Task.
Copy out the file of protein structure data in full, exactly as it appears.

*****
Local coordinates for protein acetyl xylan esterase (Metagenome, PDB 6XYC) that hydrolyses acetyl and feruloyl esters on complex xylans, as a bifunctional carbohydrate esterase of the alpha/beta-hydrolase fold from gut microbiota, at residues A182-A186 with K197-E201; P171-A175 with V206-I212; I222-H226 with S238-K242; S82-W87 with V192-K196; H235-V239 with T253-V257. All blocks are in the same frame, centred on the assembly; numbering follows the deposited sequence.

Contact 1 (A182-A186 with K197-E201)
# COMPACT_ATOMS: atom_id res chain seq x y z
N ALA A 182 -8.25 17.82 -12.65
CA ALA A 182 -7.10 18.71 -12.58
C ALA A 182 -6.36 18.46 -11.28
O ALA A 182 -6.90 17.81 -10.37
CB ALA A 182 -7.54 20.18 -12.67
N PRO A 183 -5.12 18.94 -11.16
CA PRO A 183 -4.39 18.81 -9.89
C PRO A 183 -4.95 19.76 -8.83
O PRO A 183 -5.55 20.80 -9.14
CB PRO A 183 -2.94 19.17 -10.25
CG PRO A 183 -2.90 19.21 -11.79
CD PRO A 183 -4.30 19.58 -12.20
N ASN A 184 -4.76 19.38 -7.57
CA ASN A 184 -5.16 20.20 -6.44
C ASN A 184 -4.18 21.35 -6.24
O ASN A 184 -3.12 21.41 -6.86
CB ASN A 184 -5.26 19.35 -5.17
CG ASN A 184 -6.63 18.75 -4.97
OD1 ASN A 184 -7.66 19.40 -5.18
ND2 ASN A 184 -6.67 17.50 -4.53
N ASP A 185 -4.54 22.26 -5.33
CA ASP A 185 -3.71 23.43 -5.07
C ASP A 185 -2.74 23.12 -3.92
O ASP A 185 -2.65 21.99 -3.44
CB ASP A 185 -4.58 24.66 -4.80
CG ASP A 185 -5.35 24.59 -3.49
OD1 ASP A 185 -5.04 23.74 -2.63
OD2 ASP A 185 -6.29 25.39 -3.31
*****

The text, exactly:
Local coordinates for protein acetyl xylan esterase (Metagenome, PDB 6XYC) that hydrolyses acetyl and feruloyl esters on complex xylans, as a bifunctional carbohydrate esterase of the alpha/beta-hydrolase fold from gut microbiota, at residues A182-A186 with K197-E201; P171-A175 with V206-I212; I222-H226 with S238-K242; S82-W87 with V192-K196; H235-V239 with T253-V257. All blocks are in the same frame, centred on the assembly; numbering follows the deposited sequence.

Contact 1 (A182-A186 with K197-E201)
# COMPACT_ATOMS: atom_id res chain seq x y z
N ALA A 182 -8.25 17.82 -12.65
CA ALA A 182 -7.10 18.71 -12.58
C ALA A 182 -6.36 18.46 -11.28
O ALA A 182 -6.90 17.81 -10.37
CB ALA A 182 -7.54 20.18 -12.67
N PRO A 183 -5.12 18.94 -11.16
CA PRO A 183 -4.39 18.81 -9.89
C PRO A 183 -4.95 19.76 -8.83
O PRO A 183 -5.55 20.80 -9.14
CB PRO A 183 -2.94 19.17 -10.25
CG PRO A 183 -2.90 19.21 -11.79
CD PRO A 183 -4.30 19.58 -12.20
N ASN A 184 -4.76 19.38 -7.57
CA ASN A 184 -5.16 20.20 -6.44
C ASN A 184 -4.18 21.35 -6.24
O ASN A 184 -3.12 21.41 -6.86
CB ASN A 184 -5.26 19.35 -5.17
CG ASN A 184 -6.63 18.75 -4.97
OD1 ASN A 184 -7.66 19.40 -5.18
ND2 ASN A 184 -6.67 17.50 -4.53
N ASP A 185 -4.54 22.26 -5.33
CA ASP A 185 -3.71 23.43 -5.07
C ASP A 185 -2.74 23.12 -3.92
O ASP A 185 -2.65 21.99 -3.44
CB ASP A 185 -4.58 24.66 -4.80
CG ASP A 185 -5.35 24.59 -3.49
OD1 ASP A 185 -5.04 23.74 -2.63
OD2 ASP A 185 -6.29 25.39 -3.31